Ψ(ω)=a+bω, (12)
where a and b are constants. In this alternative, shown in FIG. 9, the output signals n_{1} (t) and n_{2} (t) of the respective first and second channels are carried by respective signal lines 27 and 37 to a phase estimation module 79 that produces phases Ψ1 and Ψ2 defined by the relations
Ψ1=a+bω.sub.1, (13)
Ψ2=a+bω.sub.2, (14)
where Ψ1 and Ψ2 are assumed to be measured by the phase estimation module 79. The coefficients a and b in Eqs. (13) and (14) are then determined by the relations
a={(Ψ.sub.1) (ω.sub.2)(Ψ.sub.2) (ω.sub.1)}/ ((ω.sub.2 ω.sub.1)) (15a)
b=(Ψ2Ψ1)/ (ω.sub.2 ω.sub.1), (15b)
and the phase associated with the noise portion of the signal s(t)+n_{3} (t) in the third channel 41 is estimated as
Ψ3=a+bω.sub.3. (16)
If only the difference of two phase angles is sought, the coefficient a in Eq. (15a) is not used. A product module 74 receives the input signals n_{1} (t) and Ψ1Ψ3 and produces and issues an output signal exp[j(Ψ1Ψ3)]n_{1} (t) that is subtracted from the signal s(t)+n_{3} (t) by a difference module 76 to produce an estimate
S.sub.3 '(t;Ψ1,Ψ3,α=1)=s(t)+n.sub.3 (t)exp{j(Ψ1Ψ3)}n.sub.1 (t). (17)
This alternative approach for determination of the phase Ψ can also be used to determine the phase angle φ in FIG. 5. The phase angle φ in Eq. (7) is chosen as
φ=Ψ3(Ψ1+Ψ2)/2,. (18)
and this choice produces an estimate signal S_{2} '(t;φ,α). The phase angles ψ1 and ψ2 in Eq. (9) are chosen to be
ψi=ΨiΨ3 (i=1,2), (19)
and these choices produce an estimate signal S_{4} '(t;ψ1,ψ2,α).
The output signals n_{1} (t) and/or n_{2} (t) from the first and/or second channels in FIG. 5 can be replaced by output signals n_{4} (t) and/or n_{5} (t) from one or two new channels, constructed as the first and second channels are but with different selected central frequencies ω_{4} and/or ω_{5} and measured phases Ψ4 and/or Ψ5 replacing the frequency and phase angle parameters used in Eqs. (15a) and (15b). However, it is usually more convenient to use the channel signals n_{1} (t) and n_{2} (t) for this purpose.
In FIG. 1, the center frequencies ω_{1} and ω_{2} are shown flanking the center frequency ω_{3} on the left and right. If the phase angle φ or ψ1 or ψ2 or ψ is determined by the algorithm discussed in connection with Eqs. (15a) and (15b), the center frequencies ω_{1}, ω_{2} and ω_{3} may be chosen anywhere on the positive real axis, provided that δω_{1} and δω_{2} are not so large that phase linearity is lost. For example, one might choose ω_{1} <ω_{2} <ω_{3} or ω_{3} <ω_{1} <ω_{2} using this algorithm.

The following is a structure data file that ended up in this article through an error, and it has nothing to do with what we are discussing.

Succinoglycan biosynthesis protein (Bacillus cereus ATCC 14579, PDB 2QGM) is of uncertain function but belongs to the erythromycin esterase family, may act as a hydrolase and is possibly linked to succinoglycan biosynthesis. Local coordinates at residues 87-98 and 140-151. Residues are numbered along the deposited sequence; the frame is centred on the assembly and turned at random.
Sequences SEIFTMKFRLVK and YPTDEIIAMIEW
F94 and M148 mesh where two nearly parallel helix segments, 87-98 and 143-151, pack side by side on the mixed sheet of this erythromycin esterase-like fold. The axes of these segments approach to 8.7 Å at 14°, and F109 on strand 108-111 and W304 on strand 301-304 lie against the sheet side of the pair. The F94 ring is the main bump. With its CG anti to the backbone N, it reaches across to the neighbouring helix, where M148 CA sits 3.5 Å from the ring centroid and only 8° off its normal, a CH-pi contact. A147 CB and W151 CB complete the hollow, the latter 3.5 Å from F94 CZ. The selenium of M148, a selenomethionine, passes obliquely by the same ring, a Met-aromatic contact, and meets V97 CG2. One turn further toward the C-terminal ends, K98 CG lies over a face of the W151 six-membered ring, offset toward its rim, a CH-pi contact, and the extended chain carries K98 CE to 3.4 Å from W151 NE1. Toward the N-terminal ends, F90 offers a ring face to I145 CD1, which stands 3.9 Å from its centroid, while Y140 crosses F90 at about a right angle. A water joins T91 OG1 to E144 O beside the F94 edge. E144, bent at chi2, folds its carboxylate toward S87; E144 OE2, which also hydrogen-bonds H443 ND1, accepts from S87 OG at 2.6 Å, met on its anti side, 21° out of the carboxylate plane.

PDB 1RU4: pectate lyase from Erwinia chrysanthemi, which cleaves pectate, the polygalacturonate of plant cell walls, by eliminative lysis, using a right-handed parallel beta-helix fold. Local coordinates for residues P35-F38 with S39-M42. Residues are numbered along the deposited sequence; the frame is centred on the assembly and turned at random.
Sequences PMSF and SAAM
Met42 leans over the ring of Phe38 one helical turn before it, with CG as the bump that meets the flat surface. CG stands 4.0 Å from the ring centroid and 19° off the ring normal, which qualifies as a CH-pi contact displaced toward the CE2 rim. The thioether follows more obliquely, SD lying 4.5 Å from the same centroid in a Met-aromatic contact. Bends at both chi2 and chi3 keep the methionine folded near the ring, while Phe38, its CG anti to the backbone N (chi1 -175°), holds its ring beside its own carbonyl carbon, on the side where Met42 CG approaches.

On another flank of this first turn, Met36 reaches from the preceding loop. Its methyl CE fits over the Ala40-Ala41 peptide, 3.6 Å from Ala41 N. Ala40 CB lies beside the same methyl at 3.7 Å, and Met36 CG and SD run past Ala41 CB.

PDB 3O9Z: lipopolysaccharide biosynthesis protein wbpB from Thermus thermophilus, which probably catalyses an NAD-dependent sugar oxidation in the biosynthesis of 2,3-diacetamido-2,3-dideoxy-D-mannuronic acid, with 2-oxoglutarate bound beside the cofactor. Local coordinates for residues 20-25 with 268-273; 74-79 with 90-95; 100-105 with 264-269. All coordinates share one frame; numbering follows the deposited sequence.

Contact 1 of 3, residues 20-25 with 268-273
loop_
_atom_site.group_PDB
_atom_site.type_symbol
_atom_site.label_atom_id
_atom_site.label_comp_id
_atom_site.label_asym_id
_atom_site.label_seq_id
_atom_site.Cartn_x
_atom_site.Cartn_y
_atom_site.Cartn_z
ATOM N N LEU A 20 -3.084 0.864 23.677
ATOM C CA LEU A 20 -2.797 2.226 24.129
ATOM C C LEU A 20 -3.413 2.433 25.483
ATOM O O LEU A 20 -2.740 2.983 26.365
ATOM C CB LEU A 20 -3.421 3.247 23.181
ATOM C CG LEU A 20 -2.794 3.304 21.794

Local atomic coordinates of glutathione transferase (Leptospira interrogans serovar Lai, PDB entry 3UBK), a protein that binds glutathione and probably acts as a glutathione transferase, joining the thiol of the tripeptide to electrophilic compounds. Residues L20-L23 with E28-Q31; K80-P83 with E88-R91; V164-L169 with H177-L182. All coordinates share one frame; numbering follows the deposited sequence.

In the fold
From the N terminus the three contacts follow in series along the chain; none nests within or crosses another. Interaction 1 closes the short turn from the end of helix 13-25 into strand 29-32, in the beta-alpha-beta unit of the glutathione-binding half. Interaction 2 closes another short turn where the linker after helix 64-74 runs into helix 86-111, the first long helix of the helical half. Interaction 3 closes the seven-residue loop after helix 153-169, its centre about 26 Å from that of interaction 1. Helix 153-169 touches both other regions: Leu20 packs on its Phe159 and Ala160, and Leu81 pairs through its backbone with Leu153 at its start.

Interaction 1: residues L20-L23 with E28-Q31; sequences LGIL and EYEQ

The functions N(t;φ) (complex geometric mean) and M(t;ψ1,ψ2) (complex arithmetic mean) set forth in Eqs. (6) and (9) are particular examples of a twoplace, symmetric, homogeneous function of the variables p_{1} and p_{2} of degree one with two associated adjustable parameters θ1 and θ2 (which may be identical), denoted HS(p_{1},p_{2} ;θ1,θ2), that satisfies the following conditions.
HS(p.sub.1,p.sub.2 ;θ1,θ2),=HS(p.sub.2,p.sub.1 ;θ2,θ1), (symmetry), (20)
HS(kp.sub.1,kp.sub.2 ;θ1,θ2),=k HS(p.sub.1,p.sub.2 ;θ1,θ2), (k≠0) (homogeneity of degree one).(21)
Another example of such a function is the function
HS(p.sub.1,p.sub.2 ;θ1,θ2),={A(θ1p.sub.1).sup.h +B (θ2p.sub.2).sup.h }.sup.1/h exp{C (θ2p.sub.2 /θ1p.sub.1)}(h real and ≠0), (22)
where A, B and C are arbitrary constants. More generally, any twoplace symmetric, homogeneous function of degree one HS{n_{1} (t), n_{2} (t); θ1,θ2} with two adjustable parameters θ1 and θ2 (which may be identical) can be formed from the output noise signals from channels 21 and 31, and a general linear combination LC of the two signals s(t)+n_{3} (t) and HS{n_{1} (t), n_{2} (t); θ1,θ2} can be received at the input terminal of the choice or estimation module 51, 67, 77 or 79 in FIGS. 3, 5, 7 or 9, respectively.
One alternative for the choice algorithm incorporated in the choice or estimation module of FIGS. 3, 5, 6, 7 and 9 is illustrated by a wideband input test signal s(t)+n(t), whose magnitude is shown in FIG. 10A. The test signal consists of a constant function s(t)=constant, upon which are imposed six noise spikes, each of normalized height=1, as shown. The magnitudes of the five signals s(t) (narrowband, after passage through a lowpass filter), s(t)+n_{3} (t) (narrowband), s_{+} (t)=s(t)+n_{3} (t)+N_{1} (t), s_{} (t)=s(t)+n_{3} (t)N_{1} (t) and the optimum choice S_{1} (t) are formed and shown graphically in FIGS. 10B, 10C, 10D, 10E and 10F, respectively. The phase of the wideband input test signal s(t)+n(t) is shown in FIG. 11A. The phases of the five signals s(t) (narrowband), s(t)+n_{3} (t) (narrowband), s_{+} (t)=s(t)+n_{3} (t)+N_{1} (t), s_{} (t)=s(t)+n_{3} (t)N_{1} (t) and the optimum choice S_{1} (t) are shown graphically in FIGS. 11B, 11C, 11D, 11E and 11F, respectively.